I was born in Johannesburg in November 1937. I spent my first eight years in Brakpan, on the East Rand, where I attended Livingstone Primary School. In 1945, at the age of eight, I was introduced to Paediatric Surgery when Josh Lannon removed my appendix!  We moved to Johannesburg in 1946, continuing my primary school education at Fairmount School. In 1950 I moved to Highlands North High School, matriculating in 1954. Seven of our matriculation class entered Wits Medical School together in 1955.

Like most of us I spent six fantastic years at Wits. Despite the intensity of the course, there was sufficient time for extra-curricular activities, including sport, parties, politics, occasional pranks and of course courting.

Our ‘firm’ at graduation on the steps of the great hall: Back Row: Len Kahn, Gerald Lampert, Gary Katz, Front: Aubrey Milunsky and Farrell Sims. (The sixth member of our firm, Dennis Rossouw, was probably taking the picture.)

My interest in Medicine, and in particular Paediatrics, started in 1953 when my younger brother was admitted to Transvaal Memorial Hospital (TMH) following major trauma, undergoing several operations. Inpatient visiting was very restricted in those days. As I travelled home the wailing of little children, abruptly separated from their parents, rang in my ears. Without knowledge of the psycho-social aspects of Paediatrics, I instinctively felt there must be better ways to care for children in hospital.

As a student, my ambition to become a Paediatrician was enhanced by several inspiring Paediatricians at Baragwanath and TMH. I graduated in December 1960. Prior to starting my house jobs at Coronation Hospital, I worked as a Paediatric locum at Baragwanath. It was like jumping in at the deep end, but the clinical experience was immense; a month at ‘Bara’ was like 6 months elsewhere. By force of circumstances, many of the mothers stayed in the hospital to look after their ill children and without their visiting being restricted, sudden separation wasn’t an issue.

During my final year, my wife (to be) Karen Kirsch (seen above with me at graduation) and I decided that after I completed my house jobs, we would travel and work abroad and experience living conditions in the UK, USA and Israel, before returning to South Africa, where we would finalise our long term plans. While working at Coronation, I sat the ECFMG exams.  When I received the results, I decided to apply for a Paediatric Residency in the States.

We married in June 1960 and set sail from Cape Town on the Edinburgh Castle on 19 January 1962. When we arrived in London a letter was waiting for me. It contained an offer for a 3-year Paediatric Residency at the Jewish Hospital of Brooklyn (now Brookdale Hospital) starting on July 1st. After a spell of intense touring in and around London, we worked in Windsor for a month. We then travelled for almost three months in a second-hand Mini through France, Italy, Switzerland and Denmark, where we parked our car, while travelling by train and boat through Sweden and Norway. After a few weeks we collected our car in Copenhagen and made our way back to London via Holland and Belgium.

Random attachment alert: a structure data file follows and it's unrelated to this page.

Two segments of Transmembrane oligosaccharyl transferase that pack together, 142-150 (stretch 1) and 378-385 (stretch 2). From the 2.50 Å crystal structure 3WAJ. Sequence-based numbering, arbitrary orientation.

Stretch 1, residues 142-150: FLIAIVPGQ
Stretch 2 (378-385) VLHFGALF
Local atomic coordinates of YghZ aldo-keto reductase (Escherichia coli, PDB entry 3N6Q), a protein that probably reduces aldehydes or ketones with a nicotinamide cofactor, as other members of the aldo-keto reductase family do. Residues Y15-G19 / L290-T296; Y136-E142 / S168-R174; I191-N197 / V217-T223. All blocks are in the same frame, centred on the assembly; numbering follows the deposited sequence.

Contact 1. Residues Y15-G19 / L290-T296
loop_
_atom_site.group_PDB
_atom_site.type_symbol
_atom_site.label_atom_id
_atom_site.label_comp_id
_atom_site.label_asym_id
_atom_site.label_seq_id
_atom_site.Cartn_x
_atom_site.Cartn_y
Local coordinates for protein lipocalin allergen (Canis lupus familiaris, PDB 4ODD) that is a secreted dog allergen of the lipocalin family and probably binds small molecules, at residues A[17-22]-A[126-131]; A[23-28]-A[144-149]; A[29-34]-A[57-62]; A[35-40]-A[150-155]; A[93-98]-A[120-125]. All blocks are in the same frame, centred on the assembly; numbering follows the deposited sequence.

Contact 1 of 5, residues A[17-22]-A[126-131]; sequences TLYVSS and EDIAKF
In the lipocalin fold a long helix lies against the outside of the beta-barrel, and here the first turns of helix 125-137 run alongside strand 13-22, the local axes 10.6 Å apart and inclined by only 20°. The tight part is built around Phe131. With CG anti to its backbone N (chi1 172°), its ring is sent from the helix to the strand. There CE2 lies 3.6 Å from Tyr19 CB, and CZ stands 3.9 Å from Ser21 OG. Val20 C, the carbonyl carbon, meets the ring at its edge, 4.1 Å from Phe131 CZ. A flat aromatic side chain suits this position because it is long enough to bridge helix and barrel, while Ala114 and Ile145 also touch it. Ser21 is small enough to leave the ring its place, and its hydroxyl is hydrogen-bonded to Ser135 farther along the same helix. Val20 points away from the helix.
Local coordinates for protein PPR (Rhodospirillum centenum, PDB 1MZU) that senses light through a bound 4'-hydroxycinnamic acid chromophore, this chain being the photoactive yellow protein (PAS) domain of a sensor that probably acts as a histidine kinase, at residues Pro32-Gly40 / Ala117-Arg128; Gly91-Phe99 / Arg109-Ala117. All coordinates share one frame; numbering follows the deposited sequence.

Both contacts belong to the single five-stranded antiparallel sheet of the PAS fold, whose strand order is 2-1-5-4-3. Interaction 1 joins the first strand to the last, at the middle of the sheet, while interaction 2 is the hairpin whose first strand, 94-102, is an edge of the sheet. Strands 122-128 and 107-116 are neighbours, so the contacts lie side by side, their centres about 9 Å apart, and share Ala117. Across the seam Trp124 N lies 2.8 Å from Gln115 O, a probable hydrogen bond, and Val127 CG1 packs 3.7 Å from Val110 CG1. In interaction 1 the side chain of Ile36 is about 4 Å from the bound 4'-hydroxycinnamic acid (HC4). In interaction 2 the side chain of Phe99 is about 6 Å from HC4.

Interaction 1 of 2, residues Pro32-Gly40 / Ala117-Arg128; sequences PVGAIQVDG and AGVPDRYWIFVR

A week later we sailed on a decrepit SS Aurelia from Plymouth to New York. As we had not at that stage planned to emigrate from SA, we went on Exchange Visitors Visas, which were valid for five years. If we wanted to stay permanently in the USA, we would have had to leave for two years before returning.

Although the experience I gained at the Jewish Hospital of Brooklyn was useful, a year there was sufficient. We decided that if we wanted to stay permanently in the States, it would make sense to leave for two years before returning to complete my training at a hospital with an international reputation. During the year I visited Paediatric centres of excellence in New York, Boston, Philadelphia, and Baltimore. While in the States we travelled extensively for $99.00 each on the Greyhound Buses. The tickets were valid for 99 days, but we had to make do with far fewer days on the road.

We returned to London in July 1963 on the next stage of our grand tour. My first substantive Paediatric post was as an SHO for one year at Queen Mary’s Hospital for Children in Carshalton, Surrey. While there I passed the DCH exam and started studying for the London MRCP. As this examination was geared towards General Medicine, I switched in October 1964 to a House Officer post in General Medicine at Chase Farm Hospital in Enfield, North London. I passed the MRCP examination in July1965. I was ready to resume my Paediatric journey

I was appointed to a two-year rotation, spending one year as a Registrar at the London Hospital and the second year as a Neonatal Research Fellow in the Physiology Dept of the London Hospital Medical College, under the supervision of Prof Kenneth Cross and Dr Edmund Hey. I was involved in the study of temperature control in neonates. This formed the basis of my MD thesis on “The role of evaporative water loss and vasomotor activity in temperature regulation of the newborn”. By the time I was appointed to this post we had an 18-month-old daughter and a second child on the way and we had decided London was our final destination.